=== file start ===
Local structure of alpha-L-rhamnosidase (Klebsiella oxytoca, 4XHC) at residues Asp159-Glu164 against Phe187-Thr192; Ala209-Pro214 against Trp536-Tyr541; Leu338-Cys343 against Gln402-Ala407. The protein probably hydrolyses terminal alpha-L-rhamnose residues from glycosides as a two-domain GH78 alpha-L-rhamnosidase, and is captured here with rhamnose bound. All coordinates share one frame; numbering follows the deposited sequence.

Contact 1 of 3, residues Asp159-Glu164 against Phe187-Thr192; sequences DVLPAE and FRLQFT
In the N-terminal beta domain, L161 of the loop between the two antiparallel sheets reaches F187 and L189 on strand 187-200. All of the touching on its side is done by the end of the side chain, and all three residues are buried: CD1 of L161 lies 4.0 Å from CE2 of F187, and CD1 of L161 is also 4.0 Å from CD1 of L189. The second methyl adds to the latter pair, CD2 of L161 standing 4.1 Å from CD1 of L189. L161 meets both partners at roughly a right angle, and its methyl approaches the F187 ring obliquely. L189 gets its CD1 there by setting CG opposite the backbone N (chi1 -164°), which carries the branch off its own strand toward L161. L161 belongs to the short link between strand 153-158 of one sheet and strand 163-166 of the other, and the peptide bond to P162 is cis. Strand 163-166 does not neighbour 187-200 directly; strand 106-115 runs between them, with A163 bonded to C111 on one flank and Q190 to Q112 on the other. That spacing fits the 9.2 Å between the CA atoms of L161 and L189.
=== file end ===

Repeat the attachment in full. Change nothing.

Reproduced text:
Local structure of alpha-L-rhamnosidase (Klebsiella oxytoca, 4XHC) at residues Asp159-Glu164 against Phe187-Thr192; Ala209-Pro214 against Trp536-Tyr541; Leu338-Cys343 against Gln402-Ala407. The protein probably hydrolyses terminal alpha-L-rhamnose residues from glycosides as a two-domain GH78 alpha-L-rhamnosidase, and is captured here with rhamnose bound. All coordinates share one frame; numbering follows the deposited sequence.

Contact 1 of 3, residues Asp159-Glu164 against Phe187-Thr192; sequences DVLPAE and FRLQFT
In the N-terminal beta domain, L161 of the loop between the two antiparallel sheets reaches F187 and L189 on strand 187-200. All of the touching on its side is done by the end of the side chain, and all three residues are buried: CD1 of L161 lies 4.0 Å from CE2 of F187, and CD1 of L161 is also 4.0 Å from CD1 of L189. The second methyl adds to the latter pair, CD2 of L161 standing 4.1 Å from CD1 of L189. L161 meets both partners at roughly a right angle, and its methyl approaches the F187 ring obliquely. L189 gets its CD1 there by setting CG opposite the backbone N (chi1 -164°), which carries the branch off its own strand toward L161. L161 belongs to the short link between strand 153-158 of one sheet and strand 163-166 of the other, and the peptide bond to P162 is cis. Strand 163-166 does not neighbour 187-200 directly; strand 106-115 runs between them, with A163 bonded to C111 on one flank and Q190 to Q112 on the other. That spacing fits the 9.2 Å between the CA atoms of L161 and L189.